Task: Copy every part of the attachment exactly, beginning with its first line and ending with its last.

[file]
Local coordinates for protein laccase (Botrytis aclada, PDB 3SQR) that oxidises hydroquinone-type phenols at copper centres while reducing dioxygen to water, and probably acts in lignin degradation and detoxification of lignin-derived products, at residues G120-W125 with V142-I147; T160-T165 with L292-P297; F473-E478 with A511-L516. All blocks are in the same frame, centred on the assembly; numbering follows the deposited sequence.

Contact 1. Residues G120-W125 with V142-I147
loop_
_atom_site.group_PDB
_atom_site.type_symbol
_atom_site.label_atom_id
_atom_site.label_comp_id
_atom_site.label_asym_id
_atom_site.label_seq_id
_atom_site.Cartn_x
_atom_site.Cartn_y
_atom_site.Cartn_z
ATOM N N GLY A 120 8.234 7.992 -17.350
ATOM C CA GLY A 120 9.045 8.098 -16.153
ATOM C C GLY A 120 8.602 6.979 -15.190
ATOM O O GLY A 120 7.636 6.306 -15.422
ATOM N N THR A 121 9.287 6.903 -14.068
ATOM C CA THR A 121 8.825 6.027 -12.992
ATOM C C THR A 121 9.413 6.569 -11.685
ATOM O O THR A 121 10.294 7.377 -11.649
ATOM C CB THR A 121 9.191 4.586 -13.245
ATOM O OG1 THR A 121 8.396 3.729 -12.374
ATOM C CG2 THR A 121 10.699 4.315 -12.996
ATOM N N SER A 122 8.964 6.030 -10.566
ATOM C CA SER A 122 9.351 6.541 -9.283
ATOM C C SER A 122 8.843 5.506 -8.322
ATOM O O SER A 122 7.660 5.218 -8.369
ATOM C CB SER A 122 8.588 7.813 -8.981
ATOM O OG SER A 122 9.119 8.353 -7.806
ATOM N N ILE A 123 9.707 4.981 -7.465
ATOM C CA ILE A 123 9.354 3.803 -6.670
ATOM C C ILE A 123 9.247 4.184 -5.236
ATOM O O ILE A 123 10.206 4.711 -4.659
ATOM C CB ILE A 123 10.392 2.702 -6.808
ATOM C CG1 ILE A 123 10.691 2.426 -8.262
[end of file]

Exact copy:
Local coordinates for protein laccase (Botrytis aclada, PDB 3SQR) that oxidises hydroquinone-type phenols at copper centres while reducing dioxygen to water, and probably acts in lignin degradation and detoxification of lignin-derived products, at residues G120-W125 with V142-I147; T160-T165 with L292-P297; F473-E478 with A511-L516. All blocks are in the same frame, centred on the assembly; numbering follows the deposited sequence.

Contact 1. Residues G120-W125 with V142-I147
loop_
_atom_site.group_PDB
_atom_site.type_symbol
_atom_site.label_atom_id
_atom_site.label_comp_id
_atom_site.label_asym_id
_atom_site.label_seq_id
_atom_site.Cartn_x
_atom_site.Cartn_y
_atom_site.Cartn_z
ATOM N N GLY A 120 8.234 7.992 -17.350
ATOM C CA GLY A 120 9.045 8.098 -16.153
ATOM C C GLY A 120 8.602 6.979 -15.190
ATOM O O GLY A 120 7.636 6.306 -15.422
ATOM N N THR A 121 9.287 6.903 -14.068
ATOM C CA THR A 121 8.825 6.027 -12.992
ATOM C C THR A 121 9.413 6.569 -11.685
ATOM O O THR A 121 10.294 7.377 -11.649
ATOM C CB THR A 121 9.191 4.586 -13.245
ATOM O OG1 THR A 121 8.396 3.729 -12.374
ATOM C CG2 THR A 121 10.699 4.315 -12.996
ATOM N N SER A 122 8.964 6.030 -10.566
ATOM C CA SER A 122 9.351 6.541 -9.283
ATOM C C SER A 122 8.843 5.506 -8.322
ATOM O O SER A 122 7.660 5.218 -8.369
ATOM C CB SER A 122 8.588 7.813 -8.981
ATOM O OG SER A 122 9.119 8.353 -7.806
ATOM N N ILE A 123 9.707 4.981 -7.465
ATOM C CA ILE A 123 9.354 3.803 -6.670
ATOM C C ILE A 123 9.247 4.184 -5.236
ATOM O O ILE A 123 10.206 4.711 -4.659
ATOM C CB ILE A 123 10.392 2.702 -6.808
ATOM C CG1 ILE A 123 10.691 2.426 -8.262